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Real world Colorado example, below-freezing temps with First Edition (ER AWD):
Started in Boulder with 100%. Took it easy on running the heater (used heated seats more), arrived in Carbondale with 20% charge remaining. Used the Glenwood Springs Electrify America station to fast charge the next day. There was a slower charging ramp up when the car was left out overnight in the cold though, it seemed to stall at ~50kW for awhile. Did some other driving around the area that used up some of that charge so then fast charged at the Frisco Electrify America station on the way back. That charge reached 107kW so went very quickly.

Like any current EV, fast chargers along the route is the key to going on 200+ mi trips in a single day with minimal (30-45min) charging stops.
You didn't check in on plugshare?!?!
 

dbsb3233

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Real world Colorado example, below-freezing temps with First Edition (ER AWD):
Started in Boulder with 100%. Took it easy on running the heater (used heated seats more), arrived in Carbondale with 20% charge remaining. Used the Glenwood Springs Electrify America station to fast charge the next day. There was a slower charging ramp up when the car was left out overnight in the cold though, it seemed to stall at ~50kW for awhile. Did some other driving around the area that used up some of that charge so then fast charged at the Frisco Electrify America station on the way back. That charge reached 107kW so went very quickly.

Like any current EV, fast chargers along the route is the key to going on 200+ mi trips in a single day with minimal (30-45min) charging stops.
Nice! Not only did you make it all the way to Glenwood, but the additional ~25 miles RT to Carbondale too (~195 miles total by my measurement). In frigid temps. That's encouraging.

We make the drive to Vegas and back a few times/year, so that's comforting to hear. We'll be starting a bit further away than Boulder (Frederick), which adds about 14 miles. But we should comfortably be able to make it to Glenwood. I wondered if that might even be stretching it a little in 40-50F temps.
 

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Used the Glenwood Springs Electrify America station to fast charge the next day. There was a slower charging ramp up when the car was left out overnight in the cold though, it seemed to stall at ~50kW for awhile. Did some other driving around the area that used up some of that charge so then fast charged at the Frisco Electrify America station on the way back. That charge reached 107kW so went very quickly.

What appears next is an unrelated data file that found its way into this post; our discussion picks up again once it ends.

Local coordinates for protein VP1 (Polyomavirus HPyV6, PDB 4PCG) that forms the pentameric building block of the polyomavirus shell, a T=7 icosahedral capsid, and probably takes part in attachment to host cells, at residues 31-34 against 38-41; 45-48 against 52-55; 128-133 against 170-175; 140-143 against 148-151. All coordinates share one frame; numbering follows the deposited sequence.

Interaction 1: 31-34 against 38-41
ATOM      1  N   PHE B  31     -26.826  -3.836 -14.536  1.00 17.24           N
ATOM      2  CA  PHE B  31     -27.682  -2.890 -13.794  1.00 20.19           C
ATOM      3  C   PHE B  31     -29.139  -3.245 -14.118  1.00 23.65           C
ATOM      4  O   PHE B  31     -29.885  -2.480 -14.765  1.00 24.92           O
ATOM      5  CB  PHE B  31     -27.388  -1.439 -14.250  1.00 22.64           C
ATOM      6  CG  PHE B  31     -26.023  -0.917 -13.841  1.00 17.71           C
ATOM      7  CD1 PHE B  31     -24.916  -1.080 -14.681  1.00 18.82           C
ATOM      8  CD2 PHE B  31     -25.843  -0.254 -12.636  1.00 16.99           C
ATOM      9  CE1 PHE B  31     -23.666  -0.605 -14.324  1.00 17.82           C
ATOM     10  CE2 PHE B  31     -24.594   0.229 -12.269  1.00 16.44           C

Since it's about 12 miles from Carbondale to Glenwood (~25 minutes), I would think that would be long enough to warm up the battery to the similar point that it was at by the time you got to Frisco. If that's the case, then the cold shouldn't really be what make the difference in those charging speeds. It's probably a difference in the chargers.

Or does it really take more than 25 minutes for a cold battery to warm up by just driving it?
 

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I'm really curious to see some actual battery temp data when people start logging with some good ODB sensors.

For reference, batteries like this tend to have a one-way internal efficiency of something like 95-97%, dependent on C-rate and age. So if we assume you are cruising at 50kW power output, that is 0.5C on the extended range battery, meaning you are probably in the higher end of that efficiency range, so perhaps 3% of the power is being converted to heat, or about 1.5kW of heat generation in the battery. Given that it weighs >1000 lbs, that isn't much heat at all... I wouldn't be surprised if it is having to use some supplementary heating to keep the battery warm on top of the internal heat generation.
 

xspartachris

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I'm really curious to see some actual battery temp data when people start logging with some good ODB sensors.

For reference, batteries like this tend to have a one-way internal efficiency of something like 95-97%, dependent on C-rate and age. So if we assume you are cruising at 50kW power output, that is 0.5C on the extended range battery, meaning you are probably in the higher end of that efficiency range, so perhaps 3% of the power is being converted to heat, or about 1.5kW of heat generation in the battery. Given that it weighs >1000 lbs, that isn't much heat at all... I wouldn't be surprised if it is having to use some supplementary heating to keep the battery warm on top of the internal heat generation.
I have a BT OBDII reader but haven’t bothered to try it with the Mach-E yet to see if publishes the battery sensor data like the Teslas. The above trip was also a second-hand report since my wife made that trip.